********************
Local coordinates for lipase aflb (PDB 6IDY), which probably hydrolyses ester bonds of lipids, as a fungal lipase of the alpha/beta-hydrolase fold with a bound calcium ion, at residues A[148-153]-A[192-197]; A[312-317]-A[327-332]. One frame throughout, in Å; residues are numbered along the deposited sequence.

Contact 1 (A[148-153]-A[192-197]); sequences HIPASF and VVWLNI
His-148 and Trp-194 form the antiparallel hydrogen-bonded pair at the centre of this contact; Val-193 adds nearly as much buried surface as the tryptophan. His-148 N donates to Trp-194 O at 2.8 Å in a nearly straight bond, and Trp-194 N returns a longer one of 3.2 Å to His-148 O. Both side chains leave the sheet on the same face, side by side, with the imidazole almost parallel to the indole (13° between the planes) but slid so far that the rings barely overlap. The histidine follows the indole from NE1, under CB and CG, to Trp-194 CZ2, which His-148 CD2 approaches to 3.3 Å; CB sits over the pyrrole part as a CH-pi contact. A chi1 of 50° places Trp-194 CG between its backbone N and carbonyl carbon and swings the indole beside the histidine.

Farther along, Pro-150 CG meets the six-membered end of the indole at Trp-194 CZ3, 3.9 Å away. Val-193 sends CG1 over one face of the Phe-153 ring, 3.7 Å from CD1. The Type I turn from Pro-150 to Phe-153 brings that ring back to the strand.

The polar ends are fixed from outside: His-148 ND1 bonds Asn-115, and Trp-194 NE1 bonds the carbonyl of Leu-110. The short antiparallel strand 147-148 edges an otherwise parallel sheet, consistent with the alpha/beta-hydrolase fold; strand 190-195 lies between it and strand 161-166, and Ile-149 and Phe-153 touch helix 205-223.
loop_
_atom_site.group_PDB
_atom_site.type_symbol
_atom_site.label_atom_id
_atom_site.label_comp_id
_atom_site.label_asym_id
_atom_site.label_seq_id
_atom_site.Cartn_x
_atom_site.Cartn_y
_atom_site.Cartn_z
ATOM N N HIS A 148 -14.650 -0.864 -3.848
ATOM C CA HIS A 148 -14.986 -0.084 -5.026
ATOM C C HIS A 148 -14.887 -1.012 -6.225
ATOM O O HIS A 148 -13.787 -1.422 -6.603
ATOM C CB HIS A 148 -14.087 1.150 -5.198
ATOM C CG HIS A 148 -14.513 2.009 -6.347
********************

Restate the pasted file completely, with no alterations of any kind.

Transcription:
Local coordinates for lipase aflb (PDB 6IDY), which probably hydrolyses ester bonds of lipids, as a fungal lipase of the alpha/beta-hydrolase fold with a bound calcium ion, at residues A[148-153]-A[192-197]; A[312-317]-A[327-332]. One frame throughout, in Å; residues are numbered along the deposited sequence.

Contact 1 (A[148-153]-A[192-197]); sequences HIPASF and VVWLNI
His-148 and Trp-194 form the antiparallel hydrogen-bonded pair at the centre of this contact; Val-193 adds nearly as much buried surface as the tryptophan. His-148 N donates to Trp-194 O at 2.8 Å in a nearly straight bond, and Trp-194 N returns a longer one of 3.2 Å to His-148 O. Both side chains leave the sheet on the same face, side by side, with the imidazole almost parallel to the indole (13° between the planes) but slid so far that the rings barely overlap. The histidine follows the indole from NE1, under CB and CG, to Trp-194 CZ2, which His-148 CD2 approaches to 3.3 Å; CB sits over the pyrrole part as a CH-pi contact. A chi1 of 50° places Trp-194 CG between its backbone N and carbonyl carbon and swings the indole beside the histidine.

Farther along, Pro-150 CG meets the six-membered end of the indole at Trp-194 CZ3, 3.9 Å away. Val-193 sends CG1 over one face of the Phe-153 ring, 3.7 Å from CD1. The Type I turn from Pro-150 to Phe-153 brings that ring back to the strand.

The polar ends are fixed from outside: His-148 ND1 bonds Asn-115, and Trp-194 NE1 bonds the carbonyl of Leu-110. The short antiparallel strand 147-148 edges an otherwise parallel sheet, consistent with the alpha/beta-hydrolase fold; strand 190-195 lies between it and strand 161-166, and Ile-149 and Phe-153 touch helix 205-223.
loop_
_atom_site.group_PDB
_atom_site.type_symbol
_atom_site.label_atom_id
_atom_site.label_comp_id
_atom_site.label_asym_id
_atom_site.label_seq_id
_atom_site.Cartn_x
_atom_site.Cartn_y
_atom_site.Cartn_z
ATOM N N HIS A 148 -14.650 -0.864 -3.848
ATOM C CA HIS A 148 -14.986 -0.084 -5.026
ATOM C C HIS A 148 -14.887 -1.012 -6.225
ATOM O O HIS A 148 -13.787 -1.422 -6.603
ATOM C CB HIS A 148 -14.087 1.150 -5.198
ATOM C CG HIS A 148 -14.513 2.009 -6.347